She said that female condoms are unavailable. 

Eunice said they have embraced family planning. She uses implants to avoid getting pregnant.

She says the use of condoms is an ideal family planning method besides protecting sex workers from contracting STIs.

Pauline*, also a widow, gave birth to her seventh child in September 2020. She, however, did not plan to get another child.

Commercial sex workers

Commercial sex workers in Busia County. Condom shortage has hit the county.

Photo credit: Leon Lidigu | Nation Media Group

She was impregnated by one of her longtime customers. Condoms were unavailable.

"The man also made me pregnant in 2018 after a condom burst. This was the sixth child," said Pauline.

 She added: "I went for a five-year plan (implant) last year. At the end of the day, a condom is ideal as we have multiple sexual partners. Contraceptives can only help to prevent pregnancies but not HIV. We must protect ourselves and our clients."

Phanice*, also a sex worker at the Malaba border said she has been forced to wash used condoms for protection.  

She lamented that condom dispensers in most health facilities in Busia County are empty. She is now four months pregnant after engaging in unprotected sex with a client.

"I used to carry condoms and lubricants when meeting my clients. Four months ago I met my client and I didn't have condoms. Because he used to pay me well, I could not allow him to go get sexual satisfaction elsewhere," said Phanice adding that she prefers condoms to other methods of family planning  

Sylvia Epalat, a nurse at Busia Survivors Organization, said that the county has at least 4,000 sex workers.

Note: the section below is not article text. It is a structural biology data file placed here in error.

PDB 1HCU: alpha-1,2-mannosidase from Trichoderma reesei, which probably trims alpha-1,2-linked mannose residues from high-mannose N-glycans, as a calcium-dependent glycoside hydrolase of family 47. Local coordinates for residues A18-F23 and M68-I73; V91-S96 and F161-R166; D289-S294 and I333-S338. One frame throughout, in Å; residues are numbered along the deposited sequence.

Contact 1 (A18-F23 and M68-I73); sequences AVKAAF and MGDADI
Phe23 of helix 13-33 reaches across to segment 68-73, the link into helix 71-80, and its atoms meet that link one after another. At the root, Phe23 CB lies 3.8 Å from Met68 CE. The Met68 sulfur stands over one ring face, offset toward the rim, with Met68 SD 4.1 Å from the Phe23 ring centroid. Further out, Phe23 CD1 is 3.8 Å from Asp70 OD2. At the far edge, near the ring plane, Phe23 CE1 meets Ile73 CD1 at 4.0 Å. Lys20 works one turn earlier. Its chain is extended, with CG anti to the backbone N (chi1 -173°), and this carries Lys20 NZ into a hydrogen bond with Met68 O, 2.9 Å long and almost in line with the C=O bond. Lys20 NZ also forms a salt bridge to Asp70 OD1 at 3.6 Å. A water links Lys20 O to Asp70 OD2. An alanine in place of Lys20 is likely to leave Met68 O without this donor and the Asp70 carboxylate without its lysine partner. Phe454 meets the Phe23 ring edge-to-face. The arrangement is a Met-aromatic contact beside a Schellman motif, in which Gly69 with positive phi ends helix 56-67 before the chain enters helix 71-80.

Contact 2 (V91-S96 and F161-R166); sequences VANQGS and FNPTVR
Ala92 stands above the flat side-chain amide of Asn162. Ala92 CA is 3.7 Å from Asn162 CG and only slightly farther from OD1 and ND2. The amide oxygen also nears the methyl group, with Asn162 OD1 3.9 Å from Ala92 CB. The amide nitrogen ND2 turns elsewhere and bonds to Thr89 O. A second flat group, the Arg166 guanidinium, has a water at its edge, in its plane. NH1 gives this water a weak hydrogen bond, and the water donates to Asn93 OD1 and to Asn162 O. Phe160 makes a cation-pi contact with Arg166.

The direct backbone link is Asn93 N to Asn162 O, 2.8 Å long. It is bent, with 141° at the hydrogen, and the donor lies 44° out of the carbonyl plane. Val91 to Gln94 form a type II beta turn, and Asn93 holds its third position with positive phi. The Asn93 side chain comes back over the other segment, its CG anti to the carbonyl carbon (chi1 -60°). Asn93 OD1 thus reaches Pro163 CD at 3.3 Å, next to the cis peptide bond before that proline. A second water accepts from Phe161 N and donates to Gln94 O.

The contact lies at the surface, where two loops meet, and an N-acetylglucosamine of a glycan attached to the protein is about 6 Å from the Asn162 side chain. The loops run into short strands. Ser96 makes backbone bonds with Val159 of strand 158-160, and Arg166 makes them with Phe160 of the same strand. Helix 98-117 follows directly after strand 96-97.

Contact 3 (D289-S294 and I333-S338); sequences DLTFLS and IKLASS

She says that at least 3,000 of sex workers are on modern family planning methods like implants and IUCDs, among others, with condoms being the most preferred family planning method.

 She said since the advent of Covid-19, the county has experienced a scarcity of condoms.  

 "Condom dispensers in the county are empty," said Ms Epalat.

Busia Director of Health, Janerose Amoit Ambuchi confirmed the scarcity of condoms in the county.  

"We now need to have budgets to buy condoms. For commercial sex workers, routine condom use is a priority. Some of them are forced to cross into Uganda to buy condoms," said Ms Amoit.

She added: "Poverty index in Busia is at 83 per cent and this makes the key populations unable to buy condoms. Commercial sex workers need to be kept safe from new HIV infections. Family planning uptake in Busia is also very low."

Dr Kinyanjui cautioned that the country risks rolling back the gains made in HIV/AIDS response if the issue of condom shortage in the country is not addressed.

The expert further noted that over the years, HIV and AIDS prevalence has decreased from a peak of 10.5 per cent to a low of five per cent in recent years.  

 “We urge the government to come up with a mechanism of stemming the acute shortage of condoms that has now become routine.”  

Experts say that new HIV infections are estimated to have declined in the last seven years; from about 116,000 in 2009 to around 45,000.

Civil Society Organisations raised concerns over a possibility of a new wave of infections citing a budgetary gap in the purchase of condoms. He observed that the government was procuring 150 million pieces of condoms against a forecasted demand of 262 million for the 2022/2023 financial year.